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Chopra R, Mulholland PJ, Tailor VK, Anderson RS, Keane PA. Use of a Binocular Optical Coherence Tomography System to Evaluate Strabismus in Primary Position. JAMA Ophthalmol. 2018;136(7):811–817. doi:10.1001/jamaophthalmol.2018.1973
Can binocular optical coherence tomography (OCT) be used to measure the size of strabismus?
This study included 15 participants with strabismus and 15 healthy volunteers. In participants with strabismus, binocular OCT imaging correctly revealed the type and direction of the deviation and had fair agreement in misalignment size with the alternating prism cover test.
These data suggest binocular anterior segment OCT imaging can provide measurements of strabismus with fair agreement to alternating prism cover test, and thus could be useful for diagnosis and monitoring.
Current clinical methods for assessing strabismus can be prone to error. Binocular optical coherence tomography (OCT) has the potential to assess and quantify strabismus objectively and in an automated manner.
To evaluate the use of a binocular OCT prototype to assess the presence and size of strabismus.
Design, Setting, and Participants
Fifteen participants with strabismus were recruited in 2016 as part of the EASE study from Moorfields Eye Hospital National Health Service Foundation Trust, London, England, and 15 healthy volunteers underwent automated anterior segment imaging using the binocular OCT prototype. All participants had an orthoptic assessment, including alternating prism cover test (APCT), before undergoing imaging. Simultaneously acquired pairs of OCT images, captured with 1 eye fixating, were analyzed using ImageJ (National Institutes of Health) to assess the presence and angle of strabismus.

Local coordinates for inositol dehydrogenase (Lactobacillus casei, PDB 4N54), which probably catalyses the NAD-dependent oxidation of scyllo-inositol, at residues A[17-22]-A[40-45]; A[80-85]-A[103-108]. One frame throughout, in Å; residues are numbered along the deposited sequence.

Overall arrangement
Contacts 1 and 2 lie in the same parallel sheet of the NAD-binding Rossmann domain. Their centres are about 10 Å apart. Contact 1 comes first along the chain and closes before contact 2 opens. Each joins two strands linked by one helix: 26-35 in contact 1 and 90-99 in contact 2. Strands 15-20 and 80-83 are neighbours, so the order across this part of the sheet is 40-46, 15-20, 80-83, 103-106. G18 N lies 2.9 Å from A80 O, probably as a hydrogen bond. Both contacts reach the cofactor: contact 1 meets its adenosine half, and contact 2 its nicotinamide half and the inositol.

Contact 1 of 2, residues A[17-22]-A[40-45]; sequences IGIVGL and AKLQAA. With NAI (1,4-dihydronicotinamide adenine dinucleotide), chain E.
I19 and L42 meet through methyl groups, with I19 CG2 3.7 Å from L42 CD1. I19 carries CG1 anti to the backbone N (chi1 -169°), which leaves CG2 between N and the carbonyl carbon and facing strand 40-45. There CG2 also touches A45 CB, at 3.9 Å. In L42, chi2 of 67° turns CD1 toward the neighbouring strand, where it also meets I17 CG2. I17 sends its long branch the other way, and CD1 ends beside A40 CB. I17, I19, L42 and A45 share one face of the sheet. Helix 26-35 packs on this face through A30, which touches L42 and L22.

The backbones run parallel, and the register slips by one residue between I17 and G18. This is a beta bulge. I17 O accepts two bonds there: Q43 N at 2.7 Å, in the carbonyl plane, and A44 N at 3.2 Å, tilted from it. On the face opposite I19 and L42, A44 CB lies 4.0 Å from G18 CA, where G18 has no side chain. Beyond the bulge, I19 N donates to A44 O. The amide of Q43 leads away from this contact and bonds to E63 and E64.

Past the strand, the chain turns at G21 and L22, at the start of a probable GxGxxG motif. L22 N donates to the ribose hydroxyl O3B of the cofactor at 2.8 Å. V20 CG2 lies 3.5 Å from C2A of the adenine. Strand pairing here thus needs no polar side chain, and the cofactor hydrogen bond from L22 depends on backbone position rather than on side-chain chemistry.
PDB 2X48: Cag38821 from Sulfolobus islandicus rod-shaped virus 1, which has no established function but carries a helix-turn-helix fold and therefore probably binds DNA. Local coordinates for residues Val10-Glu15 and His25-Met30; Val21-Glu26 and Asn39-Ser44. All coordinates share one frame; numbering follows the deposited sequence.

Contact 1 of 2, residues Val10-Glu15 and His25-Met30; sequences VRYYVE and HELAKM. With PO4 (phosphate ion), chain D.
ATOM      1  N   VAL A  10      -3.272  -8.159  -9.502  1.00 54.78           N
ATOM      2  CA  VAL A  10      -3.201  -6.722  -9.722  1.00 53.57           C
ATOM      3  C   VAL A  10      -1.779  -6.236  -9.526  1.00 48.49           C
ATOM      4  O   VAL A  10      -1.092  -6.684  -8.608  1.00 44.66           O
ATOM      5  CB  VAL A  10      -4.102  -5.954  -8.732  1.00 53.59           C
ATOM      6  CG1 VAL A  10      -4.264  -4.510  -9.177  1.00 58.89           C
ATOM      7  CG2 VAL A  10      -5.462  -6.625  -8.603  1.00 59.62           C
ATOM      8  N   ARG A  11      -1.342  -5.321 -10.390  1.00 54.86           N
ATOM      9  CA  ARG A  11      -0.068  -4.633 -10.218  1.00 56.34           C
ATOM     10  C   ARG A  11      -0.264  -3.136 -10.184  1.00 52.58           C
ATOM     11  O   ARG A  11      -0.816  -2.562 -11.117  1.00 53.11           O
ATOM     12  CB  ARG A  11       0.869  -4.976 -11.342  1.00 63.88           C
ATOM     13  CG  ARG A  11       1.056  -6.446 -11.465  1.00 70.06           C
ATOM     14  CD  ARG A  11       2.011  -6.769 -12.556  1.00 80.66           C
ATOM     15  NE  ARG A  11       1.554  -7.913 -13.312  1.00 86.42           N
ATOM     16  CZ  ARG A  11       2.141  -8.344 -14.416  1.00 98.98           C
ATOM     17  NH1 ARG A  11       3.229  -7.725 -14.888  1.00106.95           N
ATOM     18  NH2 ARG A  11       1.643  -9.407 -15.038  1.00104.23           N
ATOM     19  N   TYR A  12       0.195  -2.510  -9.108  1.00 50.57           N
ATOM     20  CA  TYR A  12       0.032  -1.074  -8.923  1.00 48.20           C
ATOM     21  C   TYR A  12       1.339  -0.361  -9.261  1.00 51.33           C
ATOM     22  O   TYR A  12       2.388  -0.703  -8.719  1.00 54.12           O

Main Outcomes and Measures
The direction and size of strabismus measured using binocular OCT was compared with that found using APCT.
The median age for participants with strabismus was 55 years (interquartile range [IQR], 33-66.5 years) and for the healthy group, 50 years (IQR, 41-59 years); 15 participants (50%) were women, and 25 participants (83.3%) were white. The median magnitude of horizontal deviation was 20∆ (IQR, 13-35∆) and for vertical deviation, 3∆ (IQR, 0-5∆). Binocular OCT imaging correctly revealed the type and direction of the deviation in all 15 participants with strabismus, including horizontal and vertical deviations. The APCT and OCT measurements were strongly correlated for the horizontal (Pearson r = 0.85; 95% CI, 0.60-0.95; P < .001) and vertical (r = 0.89; 95% CI, 0.69-0.96; P < .001) deviations. In the healthy cohort, 9 of 15 participants (60%) had a latent horizontal deviation on APCT results (median magnitude 2∆, range 2-4∆). Six (40%) had orthophoria. Horizontal deviations were observed on OCT imaging results in 12 of the 15 participants (80%), and a vertical deviation was visible in 1 participant (6.7%).
Conclusions and Relevance
These findings suggest that binocular anterior segment OCT imaging can provide clinicians with a precise measurement of strabismus. The prototype can potentially incorporate several binocular vision tests that will provide quantitative data for the assessment, diagnosis, and monitoring of ocular misalignments.
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